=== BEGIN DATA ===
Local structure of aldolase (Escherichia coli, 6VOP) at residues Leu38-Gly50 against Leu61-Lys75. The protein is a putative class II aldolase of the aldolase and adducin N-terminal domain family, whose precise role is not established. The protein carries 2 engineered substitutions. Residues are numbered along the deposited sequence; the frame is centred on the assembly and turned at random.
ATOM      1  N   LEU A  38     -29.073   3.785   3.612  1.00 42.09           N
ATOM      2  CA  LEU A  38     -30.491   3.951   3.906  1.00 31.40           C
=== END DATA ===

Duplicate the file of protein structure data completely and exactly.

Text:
Local structure of aldolase (Escherichia coli, 6VOP) at residues Leu38-Gly50 against Leu61-Lys75. The protein is a putative class II aldolase of the aldolase and adducin N-terminal domain family, whose precise role is not established. The protein carries 2 engineered substitutions. Residues are numbered along the deposited sequence; the frame is centred on the assembly and turned at random.
ATOM      1  N   LEU A  38     -29.073   3.785   3.612  1.00 42.09           N
ATOM      2  CA  LEU A  38     -30.491   3.951   3.906  1.00 31.40           C